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Time for Charlie Baker’s Teflon to melt on State Police scandal

Governor Charlie Baker was the keynote speaker during the UMass Amherst commencement ceremony at Mcguirk Alumni Stadium, May 10.Matthew J. Lee/Globe Staff/Globe Staff

Will the latest revelation of corrupt antics by the Massachusetts State Police finally crank up the heat on Governor Charlie Baker to 620.3 degrees Fahrenheit?

That’s the melting point of Teflon — when things start to stick.

Baker’s ongoing escape from accountability regarding this and other state agency problems remains one of the true mysteries of Massachusetts politics. Somehow he manages to exude efficiency, even when results don’t measure up.

Now it turns out that in January 2018 — a year into an internal audit of overtime abuse — police destroyed years of traffic citation records that are key evidence in the payroll scandal currently under investigation by federal and state prosecutors. In other words, under Baker’s watch, police destroyed evidence critical to an ongoing investigation into their own agency.


To borrow from Baker, that’s serious “stuff.”

As David Abel, the Globe’s environmental reporter, recently recounted, the Baker administration routinely dodges questions on the most innocuous of topics, such as birds. Questions about the State Police are met with similar contempt. For a week, the governor’s aides ignored requests for comment about the record destruction, the Globe’s Matt Rocheleau reported. When Baker finally addressed the matter, he said what he usually says: nothing much. And then he bounded off to Washington, D.C., to talk infrastructure with Boston Mayor Marty Walsh.

So much for Baker’s promise of top-to-bottom reform of the state’s largest law enforcement agency. Trust had been broken, he said in April 2018, when he and State Police Colonel Kerry Gilpin unveiled a master plan to restore it. Today, Baker defines reform as ending the overtime programs that spawned the fraud and disbanding the unit where it was concentrated. Other promised initiatives “are partially, if not entirely, unfulfilled,” the Globe recently reported.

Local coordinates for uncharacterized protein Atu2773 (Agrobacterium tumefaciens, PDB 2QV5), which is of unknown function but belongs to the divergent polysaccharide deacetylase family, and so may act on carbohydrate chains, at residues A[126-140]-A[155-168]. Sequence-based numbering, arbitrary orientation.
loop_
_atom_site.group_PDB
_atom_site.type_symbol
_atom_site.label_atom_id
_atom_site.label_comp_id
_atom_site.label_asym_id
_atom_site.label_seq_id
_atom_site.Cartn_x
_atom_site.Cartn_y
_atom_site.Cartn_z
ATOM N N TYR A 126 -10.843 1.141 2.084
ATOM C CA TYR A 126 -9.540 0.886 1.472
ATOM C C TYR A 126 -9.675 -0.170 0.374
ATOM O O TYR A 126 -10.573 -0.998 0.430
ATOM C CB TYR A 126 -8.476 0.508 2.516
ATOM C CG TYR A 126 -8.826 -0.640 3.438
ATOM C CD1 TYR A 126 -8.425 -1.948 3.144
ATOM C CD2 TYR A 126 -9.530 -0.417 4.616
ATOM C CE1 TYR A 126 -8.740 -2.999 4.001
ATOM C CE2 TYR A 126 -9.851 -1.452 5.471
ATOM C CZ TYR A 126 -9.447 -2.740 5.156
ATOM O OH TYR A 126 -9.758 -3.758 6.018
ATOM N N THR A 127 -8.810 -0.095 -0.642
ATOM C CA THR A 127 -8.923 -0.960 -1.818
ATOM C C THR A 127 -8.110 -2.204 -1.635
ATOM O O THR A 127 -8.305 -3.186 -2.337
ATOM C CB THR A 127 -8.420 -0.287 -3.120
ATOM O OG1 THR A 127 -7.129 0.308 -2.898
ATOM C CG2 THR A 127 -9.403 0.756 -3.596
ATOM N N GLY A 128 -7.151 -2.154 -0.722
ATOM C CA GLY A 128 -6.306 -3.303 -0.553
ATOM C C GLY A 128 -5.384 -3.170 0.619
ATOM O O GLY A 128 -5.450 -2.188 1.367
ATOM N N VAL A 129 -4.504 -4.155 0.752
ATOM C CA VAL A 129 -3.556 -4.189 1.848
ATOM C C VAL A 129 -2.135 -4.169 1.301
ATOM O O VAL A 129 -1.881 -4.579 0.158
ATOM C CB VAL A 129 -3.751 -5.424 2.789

That’s tinkering — an approach Baker has mastered with other troubled state agencies. It’s not the kind of deep cultural transformation experts hired to review the State Police say is needed. Transformation, after all, starts with new management. Yet under state law, the governor can appoint only internal candidates to lead the State Police. Before last November’s election, Baker said he would be open to changing the law, but has done nothing to advance that agenda. This week, he was front and center testifying before state lawmakers for a bill that would make it easier for law enforcement officials to hold suspects deemed “dangerous.” That’s his criminal justice priority. Not a demand that those who enforce the law actually follow it.

The traffic citations have been used by prosecutors to show that troopers submitted fraudulent paperwork to collect overtime. Eight troopers have pleaded guilty to federal embezzlement charges that go back to 2015. However, the overtime programs that were abused go back more than a decade. When US District Judge Mark Wolf pressed federal prosecutors on why they didn’t go back further in time to determine the scope of the fraud, they said records had been destroyed.

Another 38 troopers have been connected to the scheme, which is also being investigated by Attorney General Maura Healey and the agency itself. While calling for an internal investigation, Baker apparently didn’t know records needed for it were destroyed. When told that’s what happened, his response was that State Police “are cooperating with the AG. They’re cooperating with the US attorney. If there’s information that either of those operations need, I’m sure they’ll make it available to them.” Yeah, right. If the records were shredded or otherwise destroyed, they are eternally unavailable.


There are honest state troopers whose reputations are being dragged through the mud of this corruption scandal. Yet the mud slides off Baker. Isn’t it time for something to stick?

Joan Vennochi can be reached at Follow her on Twitter @Joan_Vennochi.